Written by guest bloggers, Allan Downey and Susan Neylan.
This past February the All-Native Tournament, an annual basketball competition held in Prince Rupert, BC, received national press coverage (click here to view story from CBC News) (click here to view story from the Globe and Mail) over a controversy regarding the exclusion of a young basketball player. The issue concerned the participation of a 20 year-old point guard on the Heiltsuk Wolf Pack Team who was denied the opportunity to compete because he doesn’t have First Nations biological ancestry. The athlete was adopted as an infant in Haiti and raised as a member of a Heiltsuk First Nation. Although adoption is a long-standing tradition among Indigenous people in the region and he is a Status Indian under Canadian law, tournament organizers insist that bloodlines are the determining factor for eligibility (participants must have at least 1/8th First Nations blood), and banned him from play. This case raises questions about sport and the constructions of race and Indigenous identity within the colonial borders of Canada relevant to our recent article about nineteenth-century Indigenous sport in colonial-controlled spaces.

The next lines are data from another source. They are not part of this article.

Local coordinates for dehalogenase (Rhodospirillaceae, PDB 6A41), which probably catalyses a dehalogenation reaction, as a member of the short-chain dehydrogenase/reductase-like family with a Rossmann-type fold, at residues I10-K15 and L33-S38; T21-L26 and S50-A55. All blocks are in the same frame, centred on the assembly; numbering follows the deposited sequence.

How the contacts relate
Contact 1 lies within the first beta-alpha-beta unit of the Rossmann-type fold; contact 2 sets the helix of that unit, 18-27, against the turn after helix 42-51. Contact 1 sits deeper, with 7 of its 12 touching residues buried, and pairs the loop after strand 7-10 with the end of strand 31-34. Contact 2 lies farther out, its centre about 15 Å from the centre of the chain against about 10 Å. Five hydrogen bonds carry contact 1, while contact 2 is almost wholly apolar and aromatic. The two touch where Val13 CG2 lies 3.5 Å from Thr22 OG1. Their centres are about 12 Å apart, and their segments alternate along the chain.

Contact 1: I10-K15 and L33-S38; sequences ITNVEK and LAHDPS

To understand the roots of these discussions of Indigenous identity that embrace both Indigenous and colonial frameworks, we need to consider the earlier history of how identities in sport have been defined, and by whom. Whether athletic competitions categorized by race at agricultural fairs, or seasonal matches between rival Indigenous teams, First Nations’ experiences playing western sports reveal “change in continuity, [and] the continuity in change” for Indigenous physical culture. In “Raven Plays Ball” we explore the uses of Western sports as mechanisms that reinforce colonial assimilationist agendas but that simultaneously acted as Indigenous-controlled spaces that upset those colonial agendas. Up and down BC’s coast throughout the first half of the 20th century, “Indian Sports Days” and sport organizations provided many examples of Indigenous communities adopting sports introduced by colonial agents —baseball, soccer, or even appropriated forms of lacrosse — and recasting them as Indigenous expressions based in their own worldviews, traditions, and sporting practices.
 This phrase is borrowed from Keith Thor Carlson’s The Power of Place, the Problem of Time (Toronto, 2010), 80.
Allan Downey and Susan Neylan’s article, “Raven Plays Ball: Situating “Indian Sports Days” within Indigenous and Colonial Spaces in Twentieth-Century Coastal British Columbia” appears in the latest edition of the Canadian Journal of History/Annales canadiennes d’histoire. Read it today on at CJH/ACH Online – http://bit.ly/CJH503_DowneyNeylan Project MUSE – http://bit.ly/CJH503PMc.